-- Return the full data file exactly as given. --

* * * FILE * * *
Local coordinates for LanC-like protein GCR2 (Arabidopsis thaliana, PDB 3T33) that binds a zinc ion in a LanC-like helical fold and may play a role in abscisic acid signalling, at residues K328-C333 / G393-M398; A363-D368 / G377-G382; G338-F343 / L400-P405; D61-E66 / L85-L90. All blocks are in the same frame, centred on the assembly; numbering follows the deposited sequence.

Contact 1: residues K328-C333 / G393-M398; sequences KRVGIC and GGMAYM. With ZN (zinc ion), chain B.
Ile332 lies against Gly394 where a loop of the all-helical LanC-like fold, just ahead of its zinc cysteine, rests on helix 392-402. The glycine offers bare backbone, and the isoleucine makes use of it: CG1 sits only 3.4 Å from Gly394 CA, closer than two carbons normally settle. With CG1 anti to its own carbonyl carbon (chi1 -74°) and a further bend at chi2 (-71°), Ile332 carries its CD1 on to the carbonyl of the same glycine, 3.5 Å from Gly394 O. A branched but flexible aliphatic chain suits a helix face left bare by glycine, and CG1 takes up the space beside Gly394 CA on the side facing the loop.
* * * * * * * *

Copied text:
Local coordinates for LanC-like protein GCR2 (Arabidopsis thaliana, PDB 3T33) that binds a zinc ion in a LanC-like helical fold and may play a role in abscisic acid signalling, at residues K328-C333 / G393-M398; A363-D368 / G377-G382; G338-F343 / L400-P405; D61-E66 / L85-L90. All blocks are in the same frame, centred on the assembly; numbering follows the deposited sequence.

Contact 1: residues K328-C333 / G393-M398; sequences KRVGIC and GGMAYM. With ZN (zinc ion), chain B.
Ile332 lies against Gly394 where a loop of the all-helical LanC-like fold, just ahead of its zinc cysteine, rests on helix 392-402. The glycine offers bare backbone, and the isoleucine makes use of it: CG1 sits only 3.4 Å from Gly394 CA, closer than two carbons normally settle. With CG1 anti to its own carbonyl carbon (chi1 -74°) and a further bend at chi2 (-71°), Ile332 carries its CD1 on to the carbonyl of the same glycine, 3.5 Å from Gly394 O. A branched but flexible aliphatic chain suits a helix face left bare by glycine, and CG1 takes up the space beside Gly394 CA on the side facing the loop.